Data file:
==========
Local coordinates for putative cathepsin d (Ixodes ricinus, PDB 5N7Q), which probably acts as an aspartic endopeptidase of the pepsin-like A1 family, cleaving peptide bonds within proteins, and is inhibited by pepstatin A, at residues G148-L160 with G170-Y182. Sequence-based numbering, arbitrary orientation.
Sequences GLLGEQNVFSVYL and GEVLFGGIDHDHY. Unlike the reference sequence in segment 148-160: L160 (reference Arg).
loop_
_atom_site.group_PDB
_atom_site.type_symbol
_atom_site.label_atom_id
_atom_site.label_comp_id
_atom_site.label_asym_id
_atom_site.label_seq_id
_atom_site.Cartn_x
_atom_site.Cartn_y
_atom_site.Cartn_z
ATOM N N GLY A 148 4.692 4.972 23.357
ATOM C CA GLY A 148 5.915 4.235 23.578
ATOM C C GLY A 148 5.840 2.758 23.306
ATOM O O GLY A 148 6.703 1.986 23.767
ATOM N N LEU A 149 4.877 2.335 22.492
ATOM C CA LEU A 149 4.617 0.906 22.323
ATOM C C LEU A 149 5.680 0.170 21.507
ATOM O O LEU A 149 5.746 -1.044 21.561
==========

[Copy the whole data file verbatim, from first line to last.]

Local coordinates for putative cathepsin d (Ixodes ricinus, PDB 5N7Q), which probably acts as an aspartic endopeptidase of the pepsin-like A1 family, cleaving peptide bonds within proteins, and is inhibited by pepstatin A, at residues G148-L160 with G170-Y182. Sequence-based numbering, arbitrary orientation.
Sequences GLLGEQNVFSVYL and GEVLFGGIDHDHY. Unlike the reference sequence in segment 148-160: L160 (reference Arg).
loop_
_atom_site.group_PDB
_atom_site.type_symbol
_atom_site.label_atom_id
_atom_site.label_comp_id
_atom_site.label_asym_id
_atom_site.label_seq_id
_atom_site.Cartn_x
_atom_site.Cartn_y
_atom_site.Cartn_z
ATOM N N GLY A 148 4.692 4.972 23.357
ATOM C CA GLY A 148 5.915 4.235 23.578
ATOM C C GLY A 148 5.840 2.758 23.306
ATOM O O GLY A 148 6.703 1.986 23.767
ATOM N N LEU A 149 4.877 2.335 22.492
ATOM C CA LEU A 149 4.617 0.906 22.323
ATOM C C LEU A 149 5.680 0.170 21.507
ATOM O O LEU A 149 5.746 -1.044 21.561